Join Date: Oct 2007
Location: Alberta, Canada
• Horses: 0
Okey doke... I'm a beginner (very very very amateur) photographer wannabe, but I'll give it a go.
What are you shooting with?
This is a slightly unflattering position for the horse and rider. If it had been taken a split second later, the horse's back legs would have been off the ground, the rider would be centered over the saddle, and it would have given the horse/rider pair a much more graceful look. I would drop the angle a few degrees, so if you were standing, drop to a knee. This can give a smaller course the look of a bigger one, and give the impression that the horse is bigger. I love that you caught the horse's tail in so much animation, that really adds to the image. The vertical layout adds a little bit to the picture too!
The first thing I notice is that the picture is out of focus. The second thing I notice is the crop; the rider's head and the horse's hind legs are out of the photo. I like to see either a photo that's concentrated on the front half of the horse, and the rider, OR a photo of the full body and the jump. So, I would either tighten up the frame to just "see" the front half or third of the horse and be careful to not cut off the rider's helmet, or pan back and get the entire horse. I really like the angle of this jump though, and you caught the horse at a fairly flattering time of jump as well!
The first thing I notice is that the photo is overexposed. The second is the awkward crop; both the rider's helmet and the horse's legs are cropped a little too close for my liking. The image could be a little sharper as well, but I'm going to guess the arena was quite dusty. Anyways, regarding the crop, I give the same advice as above, either catch the rider and the horse's front legs or the entire horse. If you have a large megapixel camera, then capturing the entire horse and then cropping the image to be flattering is much easier than trying to do it all with the camera.
I like the use of thirds in this picture, it gives a sense of where the rider is looking. I really like the contrasting colors as well, they're quite vibrant. I do think this image is more focused on the fence than the horse, so make sure your focal point is on the horse, not the fence. You could play around with aperture settings as well, and try and get the background blurred out.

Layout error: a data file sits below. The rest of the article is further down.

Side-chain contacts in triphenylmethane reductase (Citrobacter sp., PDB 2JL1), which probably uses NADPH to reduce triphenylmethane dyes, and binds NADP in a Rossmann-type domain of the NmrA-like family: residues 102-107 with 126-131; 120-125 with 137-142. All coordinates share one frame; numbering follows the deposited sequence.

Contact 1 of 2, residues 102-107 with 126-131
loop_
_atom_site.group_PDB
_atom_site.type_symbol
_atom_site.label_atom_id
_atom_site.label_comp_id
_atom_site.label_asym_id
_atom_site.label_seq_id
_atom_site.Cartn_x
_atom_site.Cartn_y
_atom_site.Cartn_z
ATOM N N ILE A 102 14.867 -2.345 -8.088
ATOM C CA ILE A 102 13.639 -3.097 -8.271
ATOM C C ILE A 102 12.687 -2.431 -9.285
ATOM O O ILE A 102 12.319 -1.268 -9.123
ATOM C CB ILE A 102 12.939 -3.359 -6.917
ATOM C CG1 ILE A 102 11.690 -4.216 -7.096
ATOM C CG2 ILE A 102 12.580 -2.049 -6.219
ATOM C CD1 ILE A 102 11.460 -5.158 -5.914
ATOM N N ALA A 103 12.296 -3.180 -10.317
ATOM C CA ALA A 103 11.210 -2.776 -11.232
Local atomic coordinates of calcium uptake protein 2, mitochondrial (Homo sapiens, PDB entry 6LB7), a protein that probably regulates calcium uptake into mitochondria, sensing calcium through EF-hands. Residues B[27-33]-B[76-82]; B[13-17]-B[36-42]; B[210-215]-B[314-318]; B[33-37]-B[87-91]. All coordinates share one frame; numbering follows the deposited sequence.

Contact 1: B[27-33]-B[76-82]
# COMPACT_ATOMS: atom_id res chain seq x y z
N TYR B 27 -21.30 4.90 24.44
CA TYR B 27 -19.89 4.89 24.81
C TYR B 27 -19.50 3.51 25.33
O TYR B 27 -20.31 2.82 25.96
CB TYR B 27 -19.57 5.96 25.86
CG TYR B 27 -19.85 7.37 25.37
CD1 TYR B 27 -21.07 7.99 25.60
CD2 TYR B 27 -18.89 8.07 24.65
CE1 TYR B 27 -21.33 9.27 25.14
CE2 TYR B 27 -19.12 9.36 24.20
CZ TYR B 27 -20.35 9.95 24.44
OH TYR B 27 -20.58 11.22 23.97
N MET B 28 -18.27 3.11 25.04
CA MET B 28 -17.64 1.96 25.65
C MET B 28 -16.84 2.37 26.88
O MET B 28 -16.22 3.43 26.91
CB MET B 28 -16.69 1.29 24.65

Ahhh, much better with the timing! Unfortunately, if you were on an auto setting, the camera focused on the standard (which was the center of the focal point) instead of the horse. Again, you could drop the angle just slightly to make this a little bit more "impressive" if you will.
I like the angle of this photo, and the color contrast! Like with the first photo, the timing is just slightly off. Another fraction of a second and the horse would have rocked off his haunches, tucked his knees, the rider would have settled, and it would have given a bit more of a balanced look.
Great timing on this photo, see how the horse and rider look a lot more balanced? I like the angle, but I would have leaned over the fence so you don't have the rail in the way.
Everyone loves a thrill and spill photo. The only critique I have for this is that I would have dropped the focal point so you could see the bottoms of the standards.
I think you have the makings of a good photographer! Photography school will teach you all about angles, focal lengths, focal points, aperture, and all that jazz - I think you'll have a lot of fun!
The lovely images above provided by CVLC Photography cvlphotography.com